Wild Yards

Your landscape IS an ecosystem, and it behaves like an ecosystem, whether you think about your piece of paradise in such terms or not. Most gardening problems/difficulties and hard work stem from not understanding or downright ignoring this fact. Want a “low maintenance” landscape? Thinking about your garden as a habitat might help.

A LOT of things have been written on the topic of why you want to encourage or attract wildlife to the yard. Everything from expanding urbanization and reduced natural habitat, to decreasing biodiversity and increasing spread of exotic aggressive species, to name a few reasons. For Wellfield, the “wildlife” around us becomes key to an organically preferred approach: protecting Elkhart’s drinking water (you do know Wellfield’s relationship to Elkhart’s water supply, right?). We rely on the balancing and resilient effects of ecosystems to hold many things in check, thus reducing our dependence on expensive fertilizer or plant health control measures.

There are four essential ingredients to making habitat work for you:

  • Diverse food sources
  • Diverse water sources
  • Diverse shelter types(a place to hide)
  • Diverse locations to raise some babies

You probably can guess what the keyword might be. Yep, that is right: “diverse”. It is not enough just to put out a birdbath and check off “water source”. Not everything is going to visit the perch. Different organisms obtain moisture from different sources. If you plant a lot of different species, native especially, of various sizes, textures, root types, and plant them in layers, you are doing much already to provide these four elements. 

In the coming weeks, we will take up each of these essential ingredients and examine them in turn.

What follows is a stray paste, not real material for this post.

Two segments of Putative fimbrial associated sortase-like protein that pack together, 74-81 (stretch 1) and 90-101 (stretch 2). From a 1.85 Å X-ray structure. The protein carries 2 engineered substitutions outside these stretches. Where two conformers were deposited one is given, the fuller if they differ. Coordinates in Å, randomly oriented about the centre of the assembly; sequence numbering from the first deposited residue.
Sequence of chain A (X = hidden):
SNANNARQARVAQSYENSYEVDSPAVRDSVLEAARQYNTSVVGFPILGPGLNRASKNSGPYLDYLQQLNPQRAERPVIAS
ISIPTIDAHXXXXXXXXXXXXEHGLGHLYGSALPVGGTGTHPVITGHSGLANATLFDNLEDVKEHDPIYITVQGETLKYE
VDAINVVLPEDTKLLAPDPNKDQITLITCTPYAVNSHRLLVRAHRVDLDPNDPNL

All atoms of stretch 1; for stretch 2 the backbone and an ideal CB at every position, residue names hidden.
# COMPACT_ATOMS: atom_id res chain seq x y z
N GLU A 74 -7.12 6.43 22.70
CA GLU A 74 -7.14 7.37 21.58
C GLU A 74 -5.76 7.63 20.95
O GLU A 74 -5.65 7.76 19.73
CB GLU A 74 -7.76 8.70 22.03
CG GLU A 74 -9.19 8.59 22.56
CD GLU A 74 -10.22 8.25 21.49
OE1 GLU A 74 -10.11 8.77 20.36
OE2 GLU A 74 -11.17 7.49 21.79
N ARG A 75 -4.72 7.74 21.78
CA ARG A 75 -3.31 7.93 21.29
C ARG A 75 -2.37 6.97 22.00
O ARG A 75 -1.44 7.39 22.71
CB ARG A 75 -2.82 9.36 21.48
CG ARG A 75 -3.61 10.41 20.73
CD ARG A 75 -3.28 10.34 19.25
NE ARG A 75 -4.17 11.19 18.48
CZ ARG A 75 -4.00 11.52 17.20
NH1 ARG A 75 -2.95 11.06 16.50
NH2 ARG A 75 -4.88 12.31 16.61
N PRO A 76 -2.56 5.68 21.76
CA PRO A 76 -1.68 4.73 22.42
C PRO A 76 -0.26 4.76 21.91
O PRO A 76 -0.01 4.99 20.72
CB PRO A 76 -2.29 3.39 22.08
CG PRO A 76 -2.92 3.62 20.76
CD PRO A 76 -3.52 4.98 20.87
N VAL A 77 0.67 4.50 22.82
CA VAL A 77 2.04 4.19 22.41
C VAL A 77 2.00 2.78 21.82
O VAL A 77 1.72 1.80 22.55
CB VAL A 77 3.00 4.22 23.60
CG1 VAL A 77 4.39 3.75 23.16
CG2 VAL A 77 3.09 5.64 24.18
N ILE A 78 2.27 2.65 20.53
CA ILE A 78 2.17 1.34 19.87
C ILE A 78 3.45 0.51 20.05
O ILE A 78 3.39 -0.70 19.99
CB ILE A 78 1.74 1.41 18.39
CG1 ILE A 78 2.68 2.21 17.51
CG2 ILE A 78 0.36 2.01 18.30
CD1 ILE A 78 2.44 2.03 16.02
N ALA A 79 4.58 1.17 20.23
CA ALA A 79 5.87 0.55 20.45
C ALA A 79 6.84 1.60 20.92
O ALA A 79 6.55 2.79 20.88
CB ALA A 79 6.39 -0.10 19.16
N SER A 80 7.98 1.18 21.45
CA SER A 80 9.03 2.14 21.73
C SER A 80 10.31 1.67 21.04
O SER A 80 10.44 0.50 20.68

Wildlife is already present outside your windows, whether you want them or not. You can either partner with them to create some win-win relationships, or you can spend a lot of time, energy and cash to banish them to your neighbor’s kingdom.

Josh Steffen, Horticulture and Facilities Manager

Miss any of Josh and his team’s latest posts? Click below to see what you’ve missed!

  • Falling Into Winter
    Just because the temperatures are dropping and our summer plants are going dormant doesn’t mean there isn’t still work to do! Today, Cody highlights some tasks you can undertake now to save you time in the garden next spring.
  • In Defense of The Monarch Butterfly
    Seen any Monarch butterflies lately? As an endangered species, we need to care for them. But there’s more to it than just planting more milkweed.
  • A Beginner’s Look at Japanese Gardening
    Japanese gardens have a style and feel all their own. Cody takes a look at some of the different concepts he works with in our Japanese-themed Island Garden. Have you noticed any of these when you’ve visited?
  • Family-friendly Sensory Gardens
    Sensory gardens engage and excite the senses; they can be large or small, and can be created for kids and adults of all ages to enjoy.
  • Setting Fire To Burning Bush
    Invasive species are everywhere! Today, Cody helps you identify them in your environment and studies why they are deemed invasive.

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2 thoughts on “Wild Yards

  1. Goodness, most of our landscapes are wild because they are beyond reach. We maintain what we can at ground level, but the redwoods are hundreds of feet up. We could not do much with them if we wanted to. We can only have them groomed to eliminate some of the structurally compromised limbs. The forest dictates what we can do within the landscapes.

  2. Pingback: Wild Yards: Foodies R Us « Wellfield Botanic Gardens

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